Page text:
Lisbeth Louderback, Ph.D.

Lisbeth Louderback

Curator of Archaeology


Lisbeth Louderback received her PhD in Anthropology from University of Washington and joined the Museum staff in 2014. She brings a strong interdisciplinary background to archaeology with technical expertise in archaeobotany and paleoecology. Plant remains found in archeological sites, both large (seeds, fruits, leaves) and small (starch granules and pollen grains), provide clues to local resources and past climates that help define human dietary patterns through time.  This allows Lisbeth to explore how people coped with environmental change during the late Pleistocene and Holocene in western North America, with a particular focus on the Great Basin and Colorado Plateau. 

Lisbeth has established a research program on human dietary ecology, which examines the supply, harvest, processing, and energetic returns of plant and animal resources from natural ecosystems. Starch granule analysis has become critical to understanding human diets from archaeological contexts, especially when determining the contributions of geophytes (plants with edible underground tubers, bulbs, rhizomes and storage roots). Lisbeth mentors undergraduate and graduate students in multiple analytical analyses, including macrobotanical, starch, and pollen, as well as provides training in modern vegetation surveys.

Lisbeth has authored or co-authored more than 30 scientific publications and has given many public lectures on topics related to her research. She has also received several grants and contracts for her research, including from National Science Foundation, Bureau of Land Management, and United States Department of Agriculture. Lisbeth has over 20 years of field experience, working primarily in the Great Basin and Colorado Plateau.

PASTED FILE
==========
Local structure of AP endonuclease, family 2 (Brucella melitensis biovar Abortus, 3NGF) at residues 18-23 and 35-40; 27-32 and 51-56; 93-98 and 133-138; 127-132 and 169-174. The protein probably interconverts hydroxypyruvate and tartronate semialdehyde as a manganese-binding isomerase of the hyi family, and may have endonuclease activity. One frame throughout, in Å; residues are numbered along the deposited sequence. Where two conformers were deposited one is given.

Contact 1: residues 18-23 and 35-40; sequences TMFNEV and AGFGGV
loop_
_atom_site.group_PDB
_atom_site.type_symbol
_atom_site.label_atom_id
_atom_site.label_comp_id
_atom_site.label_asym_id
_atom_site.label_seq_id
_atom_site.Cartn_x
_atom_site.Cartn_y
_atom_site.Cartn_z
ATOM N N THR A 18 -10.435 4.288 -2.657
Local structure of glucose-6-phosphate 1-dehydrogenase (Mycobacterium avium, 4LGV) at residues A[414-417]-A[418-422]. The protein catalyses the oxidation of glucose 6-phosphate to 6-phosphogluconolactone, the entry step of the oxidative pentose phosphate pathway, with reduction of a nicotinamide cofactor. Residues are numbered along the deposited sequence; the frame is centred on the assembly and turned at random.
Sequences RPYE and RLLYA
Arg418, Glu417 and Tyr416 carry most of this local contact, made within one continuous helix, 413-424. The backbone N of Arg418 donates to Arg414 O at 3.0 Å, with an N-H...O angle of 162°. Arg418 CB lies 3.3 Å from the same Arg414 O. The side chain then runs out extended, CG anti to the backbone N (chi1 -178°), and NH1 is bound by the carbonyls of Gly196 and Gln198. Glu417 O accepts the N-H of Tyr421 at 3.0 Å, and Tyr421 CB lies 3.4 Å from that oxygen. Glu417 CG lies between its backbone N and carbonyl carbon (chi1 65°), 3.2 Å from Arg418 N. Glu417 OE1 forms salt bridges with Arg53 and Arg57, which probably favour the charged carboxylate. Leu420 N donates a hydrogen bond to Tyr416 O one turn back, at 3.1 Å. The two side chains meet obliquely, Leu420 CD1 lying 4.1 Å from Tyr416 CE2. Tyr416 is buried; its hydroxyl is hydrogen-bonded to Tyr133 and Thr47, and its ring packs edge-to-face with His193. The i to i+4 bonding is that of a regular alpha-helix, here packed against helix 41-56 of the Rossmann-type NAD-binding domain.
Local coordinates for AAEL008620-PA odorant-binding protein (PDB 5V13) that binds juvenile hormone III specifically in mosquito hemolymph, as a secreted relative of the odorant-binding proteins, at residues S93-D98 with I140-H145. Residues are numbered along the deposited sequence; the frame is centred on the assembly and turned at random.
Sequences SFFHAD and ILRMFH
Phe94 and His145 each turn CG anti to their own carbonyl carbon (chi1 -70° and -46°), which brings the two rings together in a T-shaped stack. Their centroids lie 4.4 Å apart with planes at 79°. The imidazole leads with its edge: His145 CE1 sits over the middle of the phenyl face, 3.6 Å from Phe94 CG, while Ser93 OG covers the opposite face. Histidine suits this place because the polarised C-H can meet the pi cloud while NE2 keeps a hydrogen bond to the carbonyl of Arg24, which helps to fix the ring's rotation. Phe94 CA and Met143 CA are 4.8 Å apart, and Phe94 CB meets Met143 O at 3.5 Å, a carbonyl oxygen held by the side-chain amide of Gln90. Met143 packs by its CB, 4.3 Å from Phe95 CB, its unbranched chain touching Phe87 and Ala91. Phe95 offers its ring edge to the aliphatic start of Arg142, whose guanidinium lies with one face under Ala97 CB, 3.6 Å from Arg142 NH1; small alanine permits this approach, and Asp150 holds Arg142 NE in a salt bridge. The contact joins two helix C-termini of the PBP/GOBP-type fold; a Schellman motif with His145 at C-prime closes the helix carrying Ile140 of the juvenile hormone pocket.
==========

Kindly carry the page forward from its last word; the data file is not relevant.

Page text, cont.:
Lisbeth currently serves as the Great Basin Anthropological Association (GBAA) President and is a founding member of the International Society of Archaeological Starch. She has been recognized for her contributions to academia and society, including the GBAA Presidential Special Achievement Award, College of Social and Behavioral Science Award for Advancing Equity and Connecting Communities, and the American Quaternary Association Denise Gaudreau Award for Excellence in Quaternary Studies.

Areas of Expertise:

• Prehistoric archaeology

• Quaternary paleoecology

• Past human diets

• Plant domestication

• Ethnobotany

• Great Basin/Colorado Plateau